Naturally, each one of our team members started marking off their most important task pretty early in the day. We realized that internally we started to build a larger sense of accomplishment and accountability with our time management. Our days were starting to feel less overwhelming and burdensome. This minor shift in our daily time management was the start of a culture change within our group that has led to the more focused and targeted activity being completed.
The impact on our team
There are some key impacting takeaways from our new implementation of project management. There’s been added accountability that isn’t being forced from the top down. Each one of us prepares their task lists knowing that what’s been logged as an important task is a task that we’ve individually identified as an action item that requires attention. Along with the added accountability, there’s been further attention to detail in the sense that any project taken on, must be a project that matters. In workplace settings, it is easy as a business owner, entrepreneur, manager, or employee to fill your day with tasks that seem like matter but ultimately aren’t driving you closer to your purpose or goal. The attention to the singular goal in mind or the big picture allows for fewer distractions and less time spent on tasks that don’t matter.
Another key aspect of having a project management tool that’s doesn’t interact with the rest of your apps/tools is the segmentation and further organization of your “attack plan”. Within our project management tool we can exclusively communicate (in a way that works for our team) all necessary information to keep projects and tasks progressing. No longer are we intertwining our multiple ways of communication to document progress, but instead, our focus on the progress of our projects happens exclusively within our project management platform. Like all human-related things, there’s no perfection in this segmented and separate communication channel.
We will still veer from time to time to our default text/email follow up communication. The impact is still clear though, as our inboxes and chat channels are now 90 to 95% clear of follow up/collaborative communication. We believe this decluttering of our inboxes also allows us to react more efficiently to our overall process. Our salespeople are less bogged down with emails and thus have the time to spend more time talking to prospects and clients. Our operations staff have a simpler path to keep our transactions and opportunities moving all in a less jumbled environment.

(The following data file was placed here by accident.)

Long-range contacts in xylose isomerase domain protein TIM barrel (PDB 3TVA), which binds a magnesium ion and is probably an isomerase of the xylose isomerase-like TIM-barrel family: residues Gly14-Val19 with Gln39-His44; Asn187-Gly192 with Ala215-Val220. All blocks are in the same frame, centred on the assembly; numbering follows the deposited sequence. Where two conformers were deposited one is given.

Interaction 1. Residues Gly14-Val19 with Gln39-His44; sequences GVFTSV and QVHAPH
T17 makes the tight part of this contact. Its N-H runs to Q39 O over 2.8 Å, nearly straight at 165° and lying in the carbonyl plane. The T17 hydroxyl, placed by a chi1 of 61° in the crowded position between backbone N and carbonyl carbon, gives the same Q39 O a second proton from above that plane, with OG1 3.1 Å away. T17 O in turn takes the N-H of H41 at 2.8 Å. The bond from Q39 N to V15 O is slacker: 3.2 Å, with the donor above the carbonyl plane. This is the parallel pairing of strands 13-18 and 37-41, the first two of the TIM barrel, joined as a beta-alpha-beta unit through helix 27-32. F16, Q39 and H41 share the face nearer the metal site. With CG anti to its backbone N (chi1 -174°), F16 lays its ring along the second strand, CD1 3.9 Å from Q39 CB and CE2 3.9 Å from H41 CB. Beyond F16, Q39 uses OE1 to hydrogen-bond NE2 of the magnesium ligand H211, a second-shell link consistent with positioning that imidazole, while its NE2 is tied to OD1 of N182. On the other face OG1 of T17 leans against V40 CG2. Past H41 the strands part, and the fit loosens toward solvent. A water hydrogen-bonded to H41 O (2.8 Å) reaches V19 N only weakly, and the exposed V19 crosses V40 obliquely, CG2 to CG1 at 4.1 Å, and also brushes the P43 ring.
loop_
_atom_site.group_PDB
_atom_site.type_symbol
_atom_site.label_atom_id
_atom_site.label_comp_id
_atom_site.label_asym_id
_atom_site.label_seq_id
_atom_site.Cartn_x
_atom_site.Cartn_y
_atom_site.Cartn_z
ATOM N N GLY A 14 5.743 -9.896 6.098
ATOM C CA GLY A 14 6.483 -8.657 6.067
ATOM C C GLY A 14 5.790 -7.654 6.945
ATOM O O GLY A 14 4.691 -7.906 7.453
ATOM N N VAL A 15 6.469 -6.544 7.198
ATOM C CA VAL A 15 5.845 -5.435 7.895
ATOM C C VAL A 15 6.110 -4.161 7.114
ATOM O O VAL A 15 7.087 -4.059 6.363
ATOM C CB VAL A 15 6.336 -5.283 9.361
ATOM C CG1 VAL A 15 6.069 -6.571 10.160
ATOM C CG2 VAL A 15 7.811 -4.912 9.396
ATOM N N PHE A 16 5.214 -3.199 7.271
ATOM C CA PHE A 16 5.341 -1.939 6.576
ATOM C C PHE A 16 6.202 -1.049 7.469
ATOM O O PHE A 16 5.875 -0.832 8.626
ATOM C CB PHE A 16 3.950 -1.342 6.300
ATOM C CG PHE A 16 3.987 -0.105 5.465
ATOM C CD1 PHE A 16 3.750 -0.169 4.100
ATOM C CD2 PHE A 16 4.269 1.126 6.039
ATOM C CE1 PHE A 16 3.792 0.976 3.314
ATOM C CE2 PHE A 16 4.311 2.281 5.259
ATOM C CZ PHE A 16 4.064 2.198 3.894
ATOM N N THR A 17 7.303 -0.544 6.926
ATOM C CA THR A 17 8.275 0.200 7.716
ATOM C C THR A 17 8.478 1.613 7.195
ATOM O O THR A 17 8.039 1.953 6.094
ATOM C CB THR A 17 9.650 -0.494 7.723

After a couple of weeks of tweaking the process and working within our schedules, we came up with a combination of time and attention needed to plan and schedule all tasks and projects. There’s a balance needed between the time spent planning and organizing and the time spent executing. For us, we believe in a daily 30 minutes of task and project review. Within this time period, our team discusses improvements and tweaks to our timelines and projects. Like any tool or app used in the workplace, there is constant tweaking needed to keep our project management tool working the way we need to. As we continue to grow, we’ll have a larger team to incorporate and blend into our projects and processes. After the experience, we’ve gone through and the culture change internally SMB Compass recommends all our clients to spend time thinking of similar tools or at least thought processes to achieve higher efficiencies in communication and the progression of projects. In our case, it’s led to a much more efficient and transparent approach to our internal communications, maybe it can do the same for your business.